Care ethics and virtue ethics are two important frameworks by which gender equality can be assessed in today’s Western societies, in which women have finally managed to achieve equal rights, at least apparently. However, one should not forget that most Western societies are patriarchal and therefore, masculine-oriented, thus forcing women to adopt masculine values and ethical principles in order to succeed in the public arena. In this context, virtue ethics is a great way to notice that women and men are not encouraged to adopt and develop the same virtues, and thus, it makes it impossible for them to become virtuous individuals, because in order to be considered thus, one has to develop the most important virtues equally. However, a more comprehensive framework for developing a moral judgement in this regard, is care ethics, by means of which it is easy to understand that, not only are women still unequal in the society because their ethical system is undervalued, but they should not even try to reach an equal status, because this way, they should lose their gendered moral system in favor of a masculine system. Rather, women must affirm their place in the public space by remaining faithful to their own morality, and by trusting it to be a healthy way of perceiving and assessing the world, because their morality based on emotions such as empathy and care, is not only valuable, but necessary in order to counterbalance the logical, rule and justice –based morality of men.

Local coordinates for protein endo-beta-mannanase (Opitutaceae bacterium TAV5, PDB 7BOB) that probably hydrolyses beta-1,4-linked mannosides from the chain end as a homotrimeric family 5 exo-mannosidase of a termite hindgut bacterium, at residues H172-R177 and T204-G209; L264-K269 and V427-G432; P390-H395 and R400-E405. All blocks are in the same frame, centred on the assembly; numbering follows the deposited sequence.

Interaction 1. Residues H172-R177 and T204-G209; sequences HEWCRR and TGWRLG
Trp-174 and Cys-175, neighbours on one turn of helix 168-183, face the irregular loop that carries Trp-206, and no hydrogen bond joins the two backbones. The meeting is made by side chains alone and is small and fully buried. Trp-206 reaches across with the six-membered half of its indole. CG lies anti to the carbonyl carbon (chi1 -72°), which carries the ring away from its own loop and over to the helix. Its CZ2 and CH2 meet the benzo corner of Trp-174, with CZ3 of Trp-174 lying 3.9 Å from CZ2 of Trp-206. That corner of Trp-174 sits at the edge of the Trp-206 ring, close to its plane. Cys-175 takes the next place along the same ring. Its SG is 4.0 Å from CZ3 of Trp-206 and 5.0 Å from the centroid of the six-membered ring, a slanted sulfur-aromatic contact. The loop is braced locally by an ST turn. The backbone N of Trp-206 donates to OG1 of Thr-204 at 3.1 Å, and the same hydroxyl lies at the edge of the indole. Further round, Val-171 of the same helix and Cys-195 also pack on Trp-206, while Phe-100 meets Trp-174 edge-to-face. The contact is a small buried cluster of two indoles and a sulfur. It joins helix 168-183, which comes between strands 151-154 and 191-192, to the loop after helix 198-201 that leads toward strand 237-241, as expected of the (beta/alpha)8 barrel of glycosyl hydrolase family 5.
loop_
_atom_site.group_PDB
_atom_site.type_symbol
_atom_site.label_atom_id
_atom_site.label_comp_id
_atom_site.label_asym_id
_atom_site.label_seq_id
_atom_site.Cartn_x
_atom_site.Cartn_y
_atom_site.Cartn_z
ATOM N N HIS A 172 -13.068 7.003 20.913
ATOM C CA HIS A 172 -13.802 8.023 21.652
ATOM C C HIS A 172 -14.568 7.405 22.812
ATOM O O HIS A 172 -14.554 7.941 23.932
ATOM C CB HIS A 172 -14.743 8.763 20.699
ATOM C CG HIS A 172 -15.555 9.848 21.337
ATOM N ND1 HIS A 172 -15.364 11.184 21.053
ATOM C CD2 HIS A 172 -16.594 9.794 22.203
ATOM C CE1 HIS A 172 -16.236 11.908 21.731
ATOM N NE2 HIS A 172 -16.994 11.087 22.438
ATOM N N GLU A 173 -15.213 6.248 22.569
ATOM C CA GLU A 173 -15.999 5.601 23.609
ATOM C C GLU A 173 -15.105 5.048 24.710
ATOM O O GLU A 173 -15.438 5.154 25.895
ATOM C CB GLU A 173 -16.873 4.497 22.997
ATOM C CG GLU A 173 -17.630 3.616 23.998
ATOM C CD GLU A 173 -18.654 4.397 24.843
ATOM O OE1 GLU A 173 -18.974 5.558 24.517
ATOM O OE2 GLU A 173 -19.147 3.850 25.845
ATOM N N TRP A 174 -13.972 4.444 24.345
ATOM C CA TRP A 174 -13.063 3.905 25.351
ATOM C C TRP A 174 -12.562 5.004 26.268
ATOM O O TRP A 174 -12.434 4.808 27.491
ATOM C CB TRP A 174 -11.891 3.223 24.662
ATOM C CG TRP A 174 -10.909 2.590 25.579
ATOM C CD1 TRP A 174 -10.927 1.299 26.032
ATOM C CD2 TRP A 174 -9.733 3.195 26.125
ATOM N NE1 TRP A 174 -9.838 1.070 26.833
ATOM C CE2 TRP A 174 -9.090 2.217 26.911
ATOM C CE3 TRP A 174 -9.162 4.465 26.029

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Gilligan, C. (1982). In a different voice: Psychological theory and women’s development. Cambridge, MA: Harvard University Press. Retrieved from https://lms.manhattan.edu/pluginfile.php/26517/mod_resource/content/1/Gilligan%20In%20a%20Different%20Voice.pdf 2